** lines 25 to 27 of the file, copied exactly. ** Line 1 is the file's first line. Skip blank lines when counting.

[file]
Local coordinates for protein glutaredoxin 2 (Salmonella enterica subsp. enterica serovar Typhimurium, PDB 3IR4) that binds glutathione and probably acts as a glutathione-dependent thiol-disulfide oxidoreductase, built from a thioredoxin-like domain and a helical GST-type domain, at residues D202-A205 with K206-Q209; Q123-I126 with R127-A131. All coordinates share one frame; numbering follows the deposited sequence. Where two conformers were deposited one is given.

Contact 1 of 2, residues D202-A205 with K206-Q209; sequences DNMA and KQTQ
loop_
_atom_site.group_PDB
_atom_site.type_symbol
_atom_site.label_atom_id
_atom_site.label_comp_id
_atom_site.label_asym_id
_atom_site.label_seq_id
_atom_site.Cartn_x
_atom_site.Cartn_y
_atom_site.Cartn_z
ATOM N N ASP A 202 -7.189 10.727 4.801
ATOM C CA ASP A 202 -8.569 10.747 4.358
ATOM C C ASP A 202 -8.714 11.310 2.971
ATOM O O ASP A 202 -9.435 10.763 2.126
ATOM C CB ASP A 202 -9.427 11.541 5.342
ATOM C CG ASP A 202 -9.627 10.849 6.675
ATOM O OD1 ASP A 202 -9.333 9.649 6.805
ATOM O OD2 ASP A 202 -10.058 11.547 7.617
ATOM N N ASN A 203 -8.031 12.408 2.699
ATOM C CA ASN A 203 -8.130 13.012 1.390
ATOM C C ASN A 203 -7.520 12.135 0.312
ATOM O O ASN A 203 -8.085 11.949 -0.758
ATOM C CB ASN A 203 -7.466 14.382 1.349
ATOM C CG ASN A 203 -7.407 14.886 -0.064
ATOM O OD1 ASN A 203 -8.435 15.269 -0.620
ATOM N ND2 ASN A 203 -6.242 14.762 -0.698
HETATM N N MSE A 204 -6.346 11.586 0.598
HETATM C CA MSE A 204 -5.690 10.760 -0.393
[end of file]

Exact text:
ATOM C CB ASN A 203 -7.466 14.382 1.349
ATOM C CG ASN A 203 -7.407 14.886 -0.064
ATOM O OD1 ASN A 203 -8.435 15.269 -0.620